This display explains how plants regulate the time of day at which they flower, as determined by their circadian clock. Three key external factors regulate the plant’s clock and ensure it keeps to a 24-hour rhythm: sugars made during photosynthesis, light levels, and temperature.
The two beds in this display represent a clock. One bed contains plants which open in the morning and which attract familiar pollinators such as bees; the other contains evening-flowering species which attract evening pollinators such as moths. These flowers are often scented.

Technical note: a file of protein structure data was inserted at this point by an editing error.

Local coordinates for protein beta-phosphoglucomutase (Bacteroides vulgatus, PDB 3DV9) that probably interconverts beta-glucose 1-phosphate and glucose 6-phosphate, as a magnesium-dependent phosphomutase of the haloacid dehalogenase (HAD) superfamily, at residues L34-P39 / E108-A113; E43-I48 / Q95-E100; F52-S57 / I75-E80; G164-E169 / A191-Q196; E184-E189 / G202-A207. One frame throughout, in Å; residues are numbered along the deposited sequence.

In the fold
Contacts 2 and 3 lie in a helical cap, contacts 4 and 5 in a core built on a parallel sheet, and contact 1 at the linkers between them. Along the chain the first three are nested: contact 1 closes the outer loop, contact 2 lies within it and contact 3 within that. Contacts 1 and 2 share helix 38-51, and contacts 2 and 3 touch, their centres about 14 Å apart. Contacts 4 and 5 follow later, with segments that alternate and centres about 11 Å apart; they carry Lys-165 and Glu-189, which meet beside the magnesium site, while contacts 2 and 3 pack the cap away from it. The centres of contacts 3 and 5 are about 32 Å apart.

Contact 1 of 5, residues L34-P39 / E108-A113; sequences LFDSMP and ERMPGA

Some plants open their flowers at sunrise and close at sunset (such as Morning Glory), while others open at dawn but close just after noon (Jack-go-to-bed-at-noon). The Four-o’clock Plant opens its flowers in late afternoon and shuts them before dawn.